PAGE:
CCTV project update: more cameras, further analysis, and how you can access the data
Over the last two years, the Urban Big Data Centre (UBDC) has developed a unique partnership with Glasgow City Council (GCC) and the Glasgow Centre for Population Health (GCPH) to develop methods for measuring pedestrian and vehicle activity.
The project uses spare capacity in the city’s CCTV system to generate counts from regularly captured images. Initially developed to help the Council understand the impacts of major public realm, the project has expanded to monitor activity levels across a much broader range of settings. This blog reports on progress of the project and provides some examples of the types of analysis we have carried out over the last year. It also provides information on how to access the open data via an API and outlines ongoing research in this area.
As councils move to create more sustainable cities, reducing car use and increasing active travel and public transport use, there is an imperative to understand how transport patterns change. As new public realm infrastructure is introduced, we need to measure the impacts not just on the transport but on how people use the streets. There are many ways of monitoring vehicles and pedestrians, but these can be expensive and inflexible. Using the spare capacity in CCTV networks creates a relatively cheap but also extremely flexible way of monitoring traffic, limited only by the number of cameras in the network. These sorts of data offer social scientists valuable insight into how change impacts on a range of dimensions not just transport but on other factors like how people use streets, and the effectiveness of street design.
Progress to date
The original pilot study (Nov 2019–Dec 2019) involved the use of four cameras. These captured images from a fixed ‘home’ position every 15 minutes. Images were processed on a computer located within the CCTV centre’s secure environment meaning there was no need to transfer potentially sensitive images to the University. All that is released are the summary counts. We used open-source software tools so that the resulting code could be freely shared with other local authorities. The GCC team developed methods that ensured that our needs did not interrupt the normal duties of the community safety or traffic management teams.
With the onset of the pandemic in March 2020, GCC were keen to see the project rapidly scaled up to cover a wider range of areas to help them monitor compliance with the lockdown restrictions. We currently have 37 cameras and the focus has widened to include local high streets and major parks as well as a greater number of central locations. Thanks to agreement with GCC, these data are now openly available through an API on the UBDC website (details below). They are now regularly incorporated in the statistics provided by ONS in their reporting to Sage and the Westminster Government . The project has also provided analysis to the police to help inform their resource allocation. We are currently working to provide data to the Council to inform the decision making on the restructuring of one of the city’s most dangerous junctions.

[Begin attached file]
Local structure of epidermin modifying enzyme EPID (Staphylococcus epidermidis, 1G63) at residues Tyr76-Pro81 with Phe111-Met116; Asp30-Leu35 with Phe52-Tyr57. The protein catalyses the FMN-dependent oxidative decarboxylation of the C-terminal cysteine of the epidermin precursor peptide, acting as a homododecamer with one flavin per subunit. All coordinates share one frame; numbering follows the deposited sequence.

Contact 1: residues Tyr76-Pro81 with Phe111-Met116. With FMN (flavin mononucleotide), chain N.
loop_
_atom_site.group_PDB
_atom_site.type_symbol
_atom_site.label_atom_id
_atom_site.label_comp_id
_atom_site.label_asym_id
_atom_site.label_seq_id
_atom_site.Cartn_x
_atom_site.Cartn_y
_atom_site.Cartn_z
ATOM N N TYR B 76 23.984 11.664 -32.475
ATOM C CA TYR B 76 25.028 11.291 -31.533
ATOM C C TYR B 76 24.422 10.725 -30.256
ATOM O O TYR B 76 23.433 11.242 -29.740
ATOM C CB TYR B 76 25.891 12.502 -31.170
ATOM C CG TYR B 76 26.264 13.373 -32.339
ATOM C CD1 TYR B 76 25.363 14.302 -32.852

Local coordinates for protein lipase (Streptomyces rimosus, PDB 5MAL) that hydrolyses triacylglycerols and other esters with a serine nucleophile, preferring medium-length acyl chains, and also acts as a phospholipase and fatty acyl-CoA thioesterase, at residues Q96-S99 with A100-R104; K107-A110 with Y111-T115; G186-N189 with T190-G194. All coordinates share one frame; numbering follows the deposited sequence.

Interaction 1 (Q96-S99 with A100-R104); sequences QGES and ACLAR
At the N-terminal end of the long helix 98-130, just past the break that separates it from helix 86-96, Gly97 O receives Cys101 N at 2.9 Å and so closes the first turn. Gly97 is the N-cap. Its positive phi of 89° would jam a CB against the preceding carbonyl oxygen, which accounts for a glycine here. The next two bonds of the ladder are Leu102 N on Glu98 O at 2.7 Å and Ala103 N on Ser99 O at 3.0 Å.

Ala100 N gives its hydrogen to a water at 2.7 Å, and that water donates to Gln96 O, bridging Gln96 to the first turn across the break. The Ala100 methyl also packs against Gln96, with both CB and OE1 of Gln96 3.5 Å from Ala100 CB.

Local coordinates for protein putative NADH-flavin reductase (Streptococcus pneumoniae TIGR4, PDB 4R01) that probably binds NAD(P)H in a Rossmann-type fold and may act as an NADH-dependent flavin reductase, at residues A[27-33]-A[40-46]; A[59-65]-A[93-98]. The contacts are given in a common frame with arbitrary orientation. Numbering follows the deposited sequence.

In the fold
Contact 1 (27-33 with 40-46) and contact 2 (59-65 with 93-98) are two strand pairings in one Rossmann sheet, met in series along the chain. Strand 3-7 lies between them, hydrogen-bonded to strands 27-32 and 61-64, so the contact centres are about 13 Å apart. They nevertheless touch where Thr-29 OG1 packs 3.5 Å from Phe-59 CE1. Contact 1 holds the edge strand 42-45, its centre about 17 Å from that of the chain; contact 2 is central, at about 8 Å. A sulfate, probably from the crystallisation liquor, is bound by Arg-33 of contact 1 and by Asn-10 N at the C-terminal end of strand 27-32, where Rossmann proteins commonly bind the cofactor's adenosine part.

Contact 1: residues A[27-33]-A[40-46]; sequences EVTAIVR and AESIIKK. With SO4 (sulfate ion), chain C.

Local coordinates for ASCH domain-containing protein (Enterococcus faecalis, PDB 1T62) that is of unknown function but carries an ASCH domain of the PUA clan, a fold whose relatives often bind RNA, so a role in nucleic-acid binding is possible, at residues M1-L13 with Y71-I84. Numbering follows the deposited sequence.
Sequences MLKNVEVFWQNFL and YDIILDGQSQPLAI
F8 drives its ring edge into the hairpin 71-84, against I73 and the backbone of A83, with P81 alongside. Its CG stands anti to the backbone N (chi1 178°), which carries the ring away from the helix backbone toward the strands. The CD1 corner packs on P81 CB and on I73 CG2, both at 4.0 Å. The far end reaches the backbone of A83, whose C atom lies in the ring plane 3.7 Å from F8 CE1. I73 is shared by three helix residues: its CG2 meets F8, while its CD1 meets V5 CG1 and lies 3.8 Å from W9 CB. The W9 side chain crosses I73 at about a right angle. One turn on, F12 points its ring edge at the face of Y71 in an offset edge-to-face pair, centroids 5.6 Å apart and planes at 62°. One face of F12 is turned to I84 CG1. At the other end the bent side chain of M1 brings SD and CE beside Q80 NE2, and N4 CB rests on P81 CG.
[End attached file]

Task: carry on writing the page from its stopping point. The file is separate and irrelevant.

How we have used the data
In the early stages of the pandemic, UBDC used data from the three cameras in the original pilot to produce regular updates on changing pedestrian and vehicle activity . Figure 1 shows the impact of the first lockdown on both pedestrian and vehicle activity in the city centre, for example.
Figure 1 Relative activity volume for cars and pedestrians
Figure 2 shows the pedestrian activity across 35 of the cameras during May and June of last year along with an image showing the ‘home’ position view they each cover. It gives a good idea of the breadth of coverage we have with the current cameras.
Figure 2 Pedestrian volumes across the city by average count (open full size image in a new window)
Our latest blog using the CCTV data has looked at pedestrian footfall following the most recent change in the rules on the 26th April of this year. Figure 3 compares pedestrian footfall in the week after lockdown eased to the average for the previous 16 weeks, averaging across the cameras in different kinds of location. It shows how the system can provide near-real-time feedback (within a day or a week) on how public behaviour is changing in different kinds of locations and at different times of day, right across the city.
Figure 3 Daily average footfall based on CCTV counts before and after lockdown
Most recent and future developments
Following an additional award from the ESRC for 2020/21, we have been working to expand the capabilities of the project to include video analytics, working with Newcastle University’s Urban Observatory. We have already developed models to track pedestrian movements through the cameras’ field of vision and hope to have these installed within the CCTV network in the coming weeks. You can watch a video of the software in action on YouTube (using open-source video footage from Oxford).
If you would like further information we have produced several blogs about the project.
Access to data
Glasgow City Council has agreed to release the count information from the CCTV camera network as open data, under the Open Government Licence. To facilitate access to the data, and to encourage its use in widespread analyses, apps and dashboards, UBDC colleagues have created a RESTful API that is now available from our API landing page.
- UBDC (and the authors of this blog): Dr Mark Livingston (lead); Luis Serra; Dr David McArthur; Dr Andrew McHugh; Maralbek Zeinullin
- Glasgow City Council: Kimberley Hose; Keith Scott; Kalim Uddin
- Glasgow Centre for Population Health: Bruce Whyte